The scene at CPAC was of a movement at a point of transition – the old Reagan coalition doing battle with a new more libertarian rising generation. Whenever great transitions come, the existing hierarchy does its best to preserve the existing order of things. In this case, that order is unlikely to be preserved for long, for a whole host of reasons out of the control of any faction. Still, the problem remains: even accepting or adapting toward their views on marriage, immigration, foreign policy, national security, marijuana and more, are the challengers to the still-dominant viewpoints on the right likely to bring Republicans any closer to electoral viability?
The answer is almost certainly not. What is most troubling about the clashes on the right at the moment is not their ferocity or their insignificance, but rather how little they have to do with the issues Americans actually care about. The persistent inability of the right – conservatives, libertarians, and the Republican Party as a whole – to adapt a message that matches up with the shifting interests and focuses of huge swathes of the American people is a defect shared across all the warring factions.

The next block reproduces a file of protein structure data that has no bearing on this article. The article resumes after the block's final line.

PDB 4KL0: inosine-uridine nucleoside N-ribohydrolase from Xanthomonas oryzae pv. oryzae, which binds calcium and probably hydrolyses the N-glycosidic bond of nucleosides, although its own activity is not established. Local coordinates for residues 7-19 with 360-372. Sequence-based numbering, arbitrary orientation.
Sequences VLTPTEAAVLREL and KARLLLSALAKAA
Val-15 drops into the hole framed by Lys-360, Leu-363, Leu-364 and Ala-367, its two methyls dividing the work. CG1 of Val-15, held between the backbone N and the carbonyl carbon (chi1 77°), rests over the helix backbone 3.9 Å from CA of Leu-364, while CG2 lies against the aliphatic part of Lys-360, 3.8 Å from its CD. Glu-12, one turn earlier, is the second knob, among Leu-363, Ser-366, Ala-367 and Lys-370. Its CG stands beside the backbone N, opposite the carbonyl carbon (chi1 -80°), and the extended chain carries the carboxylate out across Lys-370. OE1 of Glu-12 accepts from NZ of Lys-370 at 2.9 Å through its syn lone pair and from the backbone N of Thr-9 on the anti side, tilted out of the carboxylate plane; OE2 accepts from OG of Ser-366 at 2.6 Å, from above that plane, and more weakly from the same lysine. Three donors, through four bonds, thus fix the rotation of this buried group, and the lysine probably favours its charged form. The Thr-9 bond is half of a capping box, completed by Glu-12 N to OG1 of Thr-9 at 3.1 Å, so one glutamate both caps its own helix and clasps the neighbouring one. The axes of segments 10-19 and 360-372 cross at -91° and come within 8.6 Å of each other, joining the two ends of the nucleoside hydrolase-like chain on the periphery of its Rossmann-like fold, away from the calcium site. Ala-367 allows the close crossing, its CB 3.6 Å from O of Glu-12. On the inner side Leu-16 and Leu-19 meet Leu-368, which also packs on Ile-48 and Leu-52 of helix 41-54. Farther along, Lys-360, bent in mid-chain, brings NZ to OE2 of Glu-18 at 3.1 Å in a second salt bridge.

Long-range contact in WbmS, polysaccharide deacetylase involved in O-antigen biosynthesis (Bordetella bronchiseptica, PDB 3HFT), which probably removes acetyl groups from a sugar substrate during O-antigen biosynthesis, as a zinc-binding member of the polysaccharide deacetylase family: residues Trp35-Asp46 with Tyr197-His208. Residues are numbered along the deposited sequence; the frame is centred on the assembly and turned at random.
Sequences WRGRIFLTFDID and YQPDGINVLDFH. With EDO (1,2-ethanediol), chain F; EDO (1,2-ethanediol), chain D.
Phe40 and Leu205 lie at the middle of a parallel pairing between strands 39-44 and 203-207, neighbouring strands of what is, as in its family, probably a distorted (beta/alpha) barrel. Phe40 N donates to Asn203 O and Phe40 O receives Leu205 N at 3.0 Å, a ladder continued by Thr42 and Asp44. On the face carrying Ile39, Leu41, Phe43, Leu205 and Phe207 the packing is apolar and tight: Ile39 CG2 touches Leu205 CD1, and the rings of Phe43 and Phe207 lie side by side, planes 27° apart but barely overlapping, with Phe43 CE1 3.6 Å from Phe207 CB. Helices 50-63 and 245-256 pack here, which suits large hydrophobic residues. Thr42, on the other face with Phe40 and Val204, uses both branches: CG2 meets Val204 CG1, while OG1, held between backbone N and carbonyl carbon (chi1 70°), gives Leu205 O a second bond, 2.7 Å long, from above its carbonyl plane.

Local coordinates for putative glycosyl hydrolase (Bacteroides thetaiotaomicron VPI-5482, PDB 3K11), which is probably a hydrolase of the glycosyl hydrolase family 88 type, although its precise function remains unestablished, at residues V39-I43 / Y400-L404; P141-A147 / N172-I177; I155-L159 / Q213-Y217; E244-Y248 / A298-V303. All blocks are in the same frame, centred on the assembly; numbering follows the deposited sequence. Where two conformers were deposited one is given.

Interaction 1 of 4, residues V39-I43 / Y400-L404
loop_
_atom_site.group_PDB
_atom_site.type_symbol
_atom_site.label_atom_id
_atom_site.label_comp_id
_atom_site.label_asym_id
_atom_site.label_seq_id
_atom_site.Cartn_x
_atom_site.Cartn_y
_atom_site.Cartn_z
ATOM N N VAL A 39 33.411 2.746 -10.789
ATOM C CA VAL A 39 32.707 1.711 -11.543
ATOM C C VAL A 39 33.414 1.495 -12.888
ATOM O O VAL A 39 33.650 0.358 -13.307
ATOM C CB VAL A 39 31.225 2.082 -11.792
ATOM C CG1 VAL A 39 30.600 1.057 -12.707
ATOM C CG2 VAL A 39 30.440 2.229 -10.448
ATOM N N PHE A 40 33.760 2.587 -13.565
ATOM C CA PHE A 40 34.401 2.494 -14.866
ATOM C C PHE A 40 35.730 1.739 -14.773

During the coming wilderness years, the right needs to set aside their hopes for a common sense approach to tax reform, fiscal restraint, and entitlement reform – none of which are possible under the auspices of this White House, and few of which have popular support. Instead, they should apply real ingenuity to the challenge of presenting a message and a set of policies which rebut the dominant themes of the left. They should start by addressing the “War on Women”, the apotheosis of President Obama’s strategic approach: find and highlight as many wedge issues as possible that serve to naturally excite his base and pit factions of the right against itself. This is a strategy that will survive Obama, and that the right must mitigate or even turn to its benefit.
Benjamin Domenech is editor of The Transom.